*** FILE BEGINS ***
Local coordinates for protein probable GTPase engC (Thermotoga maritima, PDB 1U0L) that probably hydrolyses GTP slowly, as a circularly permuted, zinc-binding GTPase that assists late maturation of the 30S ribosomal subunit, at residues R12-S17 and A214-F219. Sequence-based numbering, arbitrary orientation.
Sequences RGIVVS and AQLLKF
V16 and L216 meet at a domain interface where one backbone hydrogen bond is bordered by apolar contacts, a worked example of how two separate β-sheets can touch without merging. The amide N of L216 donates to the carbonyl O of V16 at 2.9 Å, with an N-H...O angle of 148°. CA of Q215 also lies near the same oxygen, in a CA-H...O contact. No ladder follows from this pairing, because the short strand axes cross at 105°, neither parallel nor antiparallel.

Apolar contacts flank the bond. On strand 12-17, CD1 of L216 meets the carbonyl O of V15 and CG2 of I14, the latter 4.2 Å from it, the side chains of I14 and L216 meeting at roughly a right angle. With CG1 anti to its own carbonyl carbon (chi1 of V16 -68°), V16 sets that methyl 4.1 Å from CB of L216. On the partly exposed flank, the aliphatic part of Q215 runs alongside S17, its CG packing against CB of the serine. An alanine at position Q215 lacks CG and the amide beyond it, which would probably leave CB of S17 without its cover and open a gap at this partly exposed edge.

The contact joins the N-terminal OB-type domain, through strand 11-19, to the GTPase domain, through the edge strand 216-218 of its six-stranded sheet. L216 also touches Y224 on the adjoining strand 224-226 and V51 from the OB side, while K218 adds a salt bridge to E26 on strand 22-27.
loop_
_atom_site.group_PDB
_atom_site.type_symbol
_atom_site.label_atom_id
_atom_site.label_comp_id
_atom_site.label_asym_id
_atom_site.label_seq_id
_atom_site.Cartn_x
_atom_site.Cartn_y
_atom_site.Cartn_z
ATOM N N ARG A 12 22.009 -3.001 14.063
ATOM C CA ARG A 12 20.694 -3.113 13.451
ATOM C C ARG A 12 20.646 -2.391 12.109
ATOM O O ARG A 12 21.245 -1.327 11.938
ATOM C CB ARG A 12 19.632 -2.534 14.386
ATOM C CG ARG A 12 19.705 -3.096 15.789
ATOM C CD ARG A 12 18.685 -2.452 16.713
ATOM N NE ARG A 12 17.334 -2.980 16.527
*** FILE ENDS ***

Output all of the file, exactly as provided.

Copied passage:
Local coordinates for protein probable GTPase engC (Thermotoga maritima, PDB 1U0L) that probably hydrolyses GTP slowly, as a circularly permuted, zinc-binding GTPase that assists late maturation of the 30S ribosomal subunit, at residues R12-S17 and A214-F219. Sequence-based numbering, arbitrary orientation.
Sequences RGIVVS and AQLLKF
V16 and L216 meet at a domain interface where one backbone hydrogen bond is bordered by apolar contacts, a worked example of how two separate β-sheets can touch without merging. The amide N of L216 donates to the carbonyl O of V16 at 2.9 Å, with an N-H...O angle of 148°. CA of Q215 also lies near the same oxygen, in a CA-H...O contact. No ladder follows from this pairing, because the short strand axes cross at 105°, neither parallel nor antiparallel.

Apolar contacts flank the bond. On strand 12-17, CD1 of L216 meets the carbonyl O of V15 and CG2 of I14, the latter 4.2 Å from it, the side chains of I14 and L216 meeting at roughly a right angle. With CG1 anti to its own carbonyl carbon (chi1 of V16 -68°), V16 sets that methyl 4.1 Å from CB of L216. On the partly exposed flank, the aliphatic part of Q215 runs alongside S17, its CG packing against CB of the serine. An alanine at position Q215 lacks CG and the amide beyond it, which would probably leave CB of S17 without its cover and open a gap at this partly exposed edge.

The contact joins the N-terminal OB-type domain, through strand 11-19, to the GTPase domain, through the edge strand 216-218 of its six-stranded sheet. L216 also touches Y224 on the adjoining strand 224-226 and V51 from the OB side, while K218 adds a salt bridge to E26 on strand 22-27.
loop_
_atom_site.group_PDB
_atom_site.type_symbol
_atom_site.label_atom_id
_atom_site.label_comp_id
_atom_site.label_asym_id
_atom_site.label_seq_id
_atom_site.Cartn_x
_atom_site.Cartn_y
_atom_site.Cartn_z
ATOM N N ARG A 12 22.009 -3.001 14.063
ATOM C CA ARG A 12 20.694 -3.113 13.451
ATOM C C ARG A 12 20.646 -2.391 12.109
ATOM O O ARG A 12 21.245 -1.327 11.938
ATOM C CB ARG A 12 19.632 -2.534 14.386
ATOM C CG ARG A 12 19.705 -3.096 15.789
ATOM C CD ARG A 12 18.685 -2.452 16.713
ATOM N NE ARG A 12 17.334 -2.980 16.527